Friday, November 20, 2015

Tiny Mazda Has Big Plans For The Future

Mazda RX Vision concept
Mazda only makes about 1.5 million cars a year right now. Its cars account for just 2% of US new car sales. That’s a bit surprising. Mazdas are a pretty common sight on America’s roads. According to Masamichi Kogai, Mazda’s chief executive, the key for a small manufacturer like Mazda is to always be bringing updated versions of its products to market. He is in Los Angeles this week to oversee the introduction of  the company’s updated 7 passenger CX-9 sport utility vehicle.
He was asked by the Los Angeles Times if his company should be pursuing more sales. “Sales volume is not the only indicator,” Kogai said. “We need the right sales. If we put market share as a target, we might fall into the trap of discounting the product. That is a short-term strategy and a myopic view. What we need to make sure we don’t have too much aging of the existing products in the marketplace. We need a fresh lineup so that when our customers are ready to purchase another vehicle we have the product to sell them and they come back to us.”
Mazda has three factories worldwide and they are all running at or near full capacity. Kogai thinks they might be able to boost production to 1.65 million cars, but anything more than that would require a major investment in a new manufacturing facility. Why spend that money if Mazda doesn’t need to?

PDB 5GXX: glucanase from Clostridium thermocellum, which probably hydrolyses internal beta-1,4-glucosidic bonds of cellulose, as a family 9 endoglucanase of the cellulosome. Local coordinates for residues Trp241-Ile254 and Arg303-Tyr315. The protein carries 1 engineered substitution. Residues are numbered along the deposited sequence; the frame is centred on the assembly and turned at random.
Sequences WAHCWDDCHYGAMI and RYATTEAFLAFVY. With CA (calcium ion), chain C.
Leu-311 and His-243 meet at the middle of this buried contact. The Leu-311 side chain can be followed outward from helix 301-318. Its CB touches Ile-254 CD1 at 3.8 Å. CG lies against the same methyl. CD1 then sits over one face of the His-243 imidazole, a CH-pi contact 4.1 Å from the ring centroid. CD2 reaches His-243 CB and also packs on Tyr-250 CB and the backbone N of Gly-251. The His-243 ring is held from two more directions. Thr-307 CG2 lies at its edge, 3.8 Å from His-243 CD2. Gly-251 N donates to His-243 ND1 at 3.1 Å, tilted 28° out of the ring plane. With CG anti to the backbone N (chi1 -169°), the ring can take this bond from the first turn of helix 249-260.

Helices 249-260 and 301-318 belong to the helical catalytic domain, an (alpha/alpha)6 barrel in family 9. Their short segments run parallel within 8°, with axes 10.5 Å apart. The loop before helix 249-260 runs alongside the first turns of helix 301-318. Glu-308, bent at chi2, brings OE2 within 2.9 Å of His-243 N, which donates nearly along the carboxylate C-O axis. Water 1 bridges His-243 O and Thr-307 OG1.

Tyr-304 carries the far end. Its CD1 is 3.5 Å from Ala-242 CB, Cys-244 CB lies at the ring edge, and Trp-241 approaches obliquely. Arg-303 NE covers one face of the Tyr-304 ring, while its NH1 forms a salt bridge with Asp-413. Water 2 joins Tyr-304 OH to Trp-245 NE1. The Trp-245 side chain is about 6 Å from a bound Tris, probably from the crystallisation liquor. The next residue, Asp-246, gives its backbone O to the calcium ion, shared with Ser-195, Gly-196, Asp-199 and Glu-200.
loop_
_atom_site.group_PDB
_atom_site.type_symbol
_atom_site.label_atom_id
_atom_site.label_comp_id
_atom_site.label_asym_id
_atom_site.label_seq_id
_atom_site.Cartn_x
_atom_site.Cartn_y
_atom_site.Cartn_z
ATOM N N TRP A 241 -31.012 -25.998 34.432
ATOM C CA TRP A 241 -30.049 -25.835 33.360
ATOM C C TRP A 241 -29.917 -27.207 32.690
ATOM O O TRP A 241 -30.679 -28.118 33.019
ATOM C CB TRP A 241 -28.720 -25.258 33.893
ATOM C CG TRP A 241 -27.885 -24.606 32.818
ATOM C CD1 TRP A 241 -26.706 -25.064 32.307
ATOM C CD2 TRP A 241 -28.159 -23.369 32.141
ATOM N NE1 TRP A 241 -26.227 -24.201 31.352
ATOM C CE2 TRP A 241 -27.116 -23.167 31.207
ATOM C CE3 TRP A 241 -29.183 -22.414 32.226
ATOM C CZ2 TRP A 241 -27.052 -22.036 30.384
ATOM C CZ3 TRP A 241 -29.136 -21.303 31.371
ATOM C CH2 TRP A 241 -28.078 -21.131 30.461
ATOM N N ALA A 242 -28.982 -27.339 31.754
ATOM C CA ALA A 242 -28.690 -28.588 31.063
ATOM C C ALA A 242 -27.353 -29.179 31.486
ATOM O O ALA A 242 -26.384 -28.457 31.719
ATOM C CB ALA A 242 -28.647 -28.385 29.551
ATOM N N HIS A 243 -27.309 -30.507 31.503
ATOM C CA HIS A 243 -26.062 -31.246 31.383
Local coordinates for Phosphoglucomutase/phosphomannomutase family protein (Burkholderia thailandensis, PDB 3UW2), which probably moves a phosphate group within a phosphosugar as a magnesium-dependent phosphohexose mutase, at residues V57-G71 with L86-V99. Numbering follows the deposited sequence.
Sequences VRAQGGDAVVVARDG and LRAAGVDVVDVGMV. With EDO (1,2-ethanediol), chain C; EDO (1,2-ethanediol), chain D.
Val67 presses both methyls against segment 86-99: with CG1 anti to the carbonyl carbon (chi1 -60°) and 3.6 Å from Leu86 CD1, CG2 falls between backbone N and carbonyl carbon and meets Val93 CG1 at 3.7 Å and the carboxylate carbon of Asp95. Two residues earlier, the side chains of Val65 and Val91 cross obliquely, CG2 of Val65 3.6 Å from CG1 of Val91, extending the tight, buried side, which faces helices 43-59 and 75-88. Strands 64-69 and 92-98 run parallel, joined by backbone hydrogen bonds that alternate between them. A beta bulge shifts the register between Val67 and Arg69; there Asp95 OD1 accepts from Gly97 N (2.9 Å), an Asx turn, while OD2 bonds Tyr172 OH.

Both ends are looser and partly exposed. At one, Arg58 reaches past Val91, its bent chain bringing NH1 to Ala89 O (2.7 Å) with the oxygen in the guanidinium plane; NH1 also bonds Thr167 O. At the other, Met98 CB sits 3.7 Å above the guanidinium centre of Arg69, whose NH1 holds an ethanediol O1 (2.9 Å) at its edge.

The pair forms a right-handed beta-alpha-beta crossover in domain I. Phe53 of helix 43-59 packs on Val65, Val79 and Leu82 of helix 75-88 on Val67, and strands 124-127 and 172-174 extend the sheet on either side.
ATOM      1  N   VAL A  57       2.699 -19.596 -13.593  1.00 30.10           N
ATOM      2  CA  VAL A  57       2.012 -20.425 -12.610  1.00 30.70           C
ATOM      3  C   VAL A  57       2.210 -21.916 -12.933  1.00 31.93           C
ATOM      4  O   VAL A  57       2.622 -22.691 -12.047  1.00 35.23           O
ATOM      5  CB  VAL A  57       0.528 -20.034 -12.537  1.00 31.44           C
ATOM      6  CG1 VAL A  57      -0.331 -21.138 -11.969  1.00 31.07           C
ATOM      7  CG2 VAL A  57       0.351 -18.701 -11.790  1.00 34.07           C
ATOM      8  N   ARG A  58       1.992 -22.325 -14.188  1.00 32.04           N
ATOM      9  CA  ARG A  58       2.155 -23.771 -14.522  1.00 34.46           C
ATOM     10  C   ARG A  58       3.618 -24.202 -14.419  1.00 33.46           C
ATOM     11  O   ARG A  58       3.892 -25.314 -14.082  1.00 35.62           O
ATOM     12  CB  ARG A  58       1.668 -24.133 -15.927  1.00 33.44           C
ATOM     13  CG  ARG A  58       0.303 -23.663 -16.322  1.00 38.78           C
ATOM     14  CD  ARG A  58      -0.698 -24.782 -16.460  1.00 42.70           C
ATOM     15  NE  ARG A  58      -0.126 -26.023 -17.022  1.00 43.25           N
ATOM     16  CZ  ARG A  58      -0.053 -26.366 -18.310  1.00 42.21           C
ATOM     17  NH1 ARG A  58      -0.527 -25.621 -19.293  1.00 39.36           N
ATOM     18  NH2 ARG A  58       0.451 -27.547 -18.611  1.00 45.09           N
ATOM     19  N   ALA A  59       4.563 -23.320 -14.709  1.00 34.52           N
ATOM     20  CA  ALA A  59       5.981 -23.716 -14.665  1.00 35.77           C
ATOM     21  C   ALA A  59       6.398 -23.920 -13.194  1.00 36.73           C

Mazda currently has no hybrid, plug-in or electric cars in its model lineup. Kogai says that doesn’t worry him. Mazda makes some of the most fuel efficient internal combustion engines in the world and is able to sell that technology to other companies. In return, it can call upon others to supply the zero emissions powertrains it will need to meet future regulations. In particular, it has a long standing cooperative agreement with Toyota to use its hybrid and plug-in hybrid technology.
Mazda may have at least one trick up its sleeve, though. It recently introduced its stunning RX Vision concept — a car that captures the smooth sensuality that made the Jaguar XK-E such an icon more than 50 years ago. The RX in the nane indicates the car will have a rotary engine under the hood if and when it goes into production. Since Mazda has already made an RX-7 and an RX-8, some people wanted to know if the new car will be called the RX-9.
“Will it be called RX-9? All previous RX-7s have been two or 2+2 seaters and the RX-8 was a four-seater, so what would that make RX-9 a six-seater? This concept is a two-seater, so you can imagine which number fits best,” Kiyoshi Fujiwara, Mazda’s head of R&D told Top Speed after the unveiling. RX-7 it is, then. Fujiwara went on to say that the engine may be turbocharged and that the would be like a Porsche Cayman in terms of performance. That translates into an engine with at least 250 horsepower — more than double the output of the original RX-7 engine back in 1979.
CEO Kogai then dropped this little tidbit. “We…are looking at our rotary engine technology. It can combust hydrogen and use it as a fuel. The engine can run as a dual fuel system, switching between hydrogen and gasoline. We can also use rotary engines to charge the battery as a range extender in an electric vehicle.” Hmmm…a ltihe, luscious two seater with a turgocharged rotary engine that burns hydrogen? [drool] Where do I sign up? [/drool]
Photo credit: Top Speed

No comments:

Post a Comment